When Richard Sudmeier began Crossfit in May of 2015, he had never done a handstand, a cartwheel or jumped rope—and he never planned to.
Now, a year and eight months into his Crossfit journey, Richard can’t say that’s the case.
“I’m telling my grandkids that they really should learn to jump rope and do cartwheels when they’re young, because you really can’t very well when you’re 70,” he said.
Still, that hasn’t kept Sudmeier from trying. For the past year and a half, he has been learning new skills, taking it slowly at first and then building his way up to the full skill.
Prior to beginning Crossfit, Richard had done some swimming to get in shape. It wasn’t until he was chatting with his dentist, Art Hermes, that he learned what Crossfit was.
“My dentist told me he was doing Crossfit, and I thought, ‘Well, if an old guy like him can do it, maybe I should try it,’” Richard recalled. “Little did I realize what type of shape he’s in.”
Though his first few Crossfit classes were overwhelming, Richard says the assistance from the coaches and the welcoming atmosphere was what ultimately make him stick with it.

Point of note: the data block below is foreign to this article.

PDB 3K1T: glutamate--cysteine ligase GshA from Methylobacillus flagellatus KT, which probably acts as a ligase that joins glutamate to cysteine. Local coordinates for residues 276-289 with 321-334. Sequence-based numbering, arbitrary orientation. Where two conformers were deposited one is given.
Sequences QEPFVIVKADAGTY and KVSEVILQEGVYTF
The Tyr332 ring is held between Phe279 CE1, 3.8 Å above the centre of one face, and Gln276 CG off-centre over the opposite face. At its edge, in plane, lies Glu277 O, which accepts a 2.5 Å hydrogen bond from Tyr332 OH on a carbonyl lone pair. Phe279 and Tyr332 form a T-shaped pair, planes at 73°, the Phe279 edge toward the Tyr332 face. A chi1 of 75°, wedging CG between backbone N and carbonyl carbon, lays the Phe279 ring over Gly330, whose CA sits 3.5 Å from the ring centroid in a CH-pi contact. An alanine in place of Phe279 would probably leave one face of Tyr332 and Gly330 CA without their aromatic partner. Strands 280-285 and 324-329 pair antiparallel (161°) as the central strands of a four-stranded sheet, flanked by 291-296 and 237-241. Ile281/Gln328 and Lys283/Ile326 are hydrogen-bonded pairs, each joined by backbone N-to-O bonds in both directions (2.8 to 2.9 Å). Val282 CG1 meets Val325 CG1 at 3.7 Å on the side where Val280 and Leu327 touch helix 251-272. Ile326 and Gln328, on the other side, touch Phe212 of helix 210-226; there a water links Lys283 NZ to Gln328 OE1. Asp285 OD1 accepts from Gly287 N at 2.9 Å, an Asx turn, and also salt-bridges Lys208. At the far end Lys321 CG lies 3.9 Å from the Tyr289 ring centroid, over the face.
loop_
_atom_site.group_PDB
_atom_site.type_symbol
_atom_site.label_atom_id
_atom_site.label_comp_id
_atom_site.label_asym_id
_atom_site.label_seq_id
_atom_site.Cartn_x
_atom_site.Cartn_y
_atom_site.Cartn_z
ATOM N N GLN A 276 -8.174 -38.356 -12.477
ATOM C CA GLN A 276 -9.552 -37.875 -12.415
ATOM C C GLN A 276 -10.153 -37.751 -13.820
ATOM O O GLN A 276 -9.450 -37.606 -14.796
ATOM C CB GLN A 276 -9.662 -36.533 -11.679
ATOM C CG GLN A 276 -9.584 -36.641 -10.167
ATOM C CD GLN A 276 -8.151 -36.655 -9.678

“Luke (Fransen) spent some individual time with me, getting me into it,” Richard said. “When I started, I couldn’t even box jump six inches. I was not very good. They welcomed me and scaled me. I told Luke, ‘I don’t know if I’m going to be able to do this or not, but I’m going to give it 10 years and if I still don’t like it, I’m going to quit.’”
But Richard has yet to quit. Instead, he says Crossfit has taught him persistence and mental strength.
“I just decided to do it and to keep going,” he said. “A lot of times when I first started, I’d be driving over here and thinking, ‘Do I really want to do this? Should I just turn around?’ And then you get here and you get through the warm up and you feel like you’re already exhausted. But you can’t quit then. By the time you’re done and driving home, you think, ‘I could have worked harder.’”
Richard credits his love of Crossfit to the other members, as well as the coaching staff.
“You feel like you belong in a group and you know everybody,” he said. “A couple months go by by and everybody encourages you and pushes you. It’s amazing to me how much the coaches know about the different movements and how you break them down into pieces. These guys have obviously studied and paid attention to what’s going on.”
Richard doesn’t plan to slow down anytime soon. He says Crossfit has taught him what he is capable of—both inside and outside of the box—and that his age isn’t a factor.
“I have really switched to doing a lot more heavy stuff around the house and in the yard, just because I feel like I can do it,” he said. “I just have
more perseverance now and belief that I can keep doing it.”